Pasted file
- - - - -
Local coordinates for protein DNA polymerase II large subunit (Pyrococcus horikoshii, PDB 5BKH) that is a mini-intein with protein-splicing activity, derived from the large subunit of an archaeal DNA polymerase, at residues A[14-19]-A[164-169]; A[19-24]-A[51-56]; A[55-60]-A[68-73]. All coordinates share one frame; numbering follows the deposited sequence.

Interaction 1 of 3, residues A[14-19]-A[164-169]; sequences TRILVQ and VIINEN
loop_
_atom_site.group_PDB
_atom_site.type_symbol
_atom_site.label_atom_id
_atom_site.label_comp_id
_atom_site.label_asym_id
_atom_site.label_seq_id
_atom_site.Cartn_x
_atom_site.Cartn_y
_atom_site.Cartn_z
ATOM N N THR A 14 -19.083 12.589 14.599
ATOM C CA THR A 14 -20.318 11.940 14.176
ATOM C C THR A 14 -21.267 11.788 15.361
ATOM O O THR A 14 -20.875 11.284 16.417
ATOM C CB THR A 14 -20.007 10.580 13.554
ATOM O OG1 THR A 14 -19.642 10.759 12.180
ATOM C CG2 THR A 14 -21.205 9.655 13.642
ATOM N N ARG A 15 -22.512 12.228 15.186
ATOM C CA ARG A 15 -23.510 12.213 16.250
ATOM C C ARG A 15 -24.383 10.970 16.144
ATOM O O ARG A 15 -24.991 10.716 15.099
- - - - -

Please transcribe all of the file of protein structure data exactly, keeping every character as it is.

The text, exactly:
Local coordinates for protein DNA polymerase II large subunit (Pyrococcus horikoshii, PDB 5BKH) that is a mini-intein with protein-splicing activity, derived from the large subunit of an archaeal DNA polymerase, at residues A[14-19]-A[164-169]; A[19-24]-A[51-56]; A[55-60]-A[68-73]. All coordinates share one frame; numbering follows the deposited sequence.

Interaction 1 of 3, residues A[14-19]-A[164-169]; sequences TRILVQ and VIINEN
loop_
_atom_site.group_PDB
_atom_site.type_symbol
_atom_site.label_atom_id
_atom_site.label_comp_id
_atom_site.label_asym_id
_atom_site.label_seq_id
_atom_site.Cartn_x
_atom_site.Cartn_y
_atom_site.Cartn_z
ATOM N N THR A 14 -19.083 12.589 14.599
ATOM C CA THR A 14 -20.318 11.940 14.176
ATOM C C THR A 14 -21.267 11.788 15.361
ATOM O O THR A 14 -20.875 11.284 16.417
ATOM C CB THR A 14 -20.007 10.580 13.554
ATOM O OG1 THR A 14 -19.642 10.759 12.180
ATOM C CG2 THR A 14 -21.205 9.655 13.642
ATOM N N ARG A 15 -22.512 12.228 15.186
ATOM C CA ARG A 15 -23.510 12.213 16.250
ATOM C C ARG A 15 -24.383 10.970 16.144
ATOM O O ARG A 15 -24.991 10.716 15.099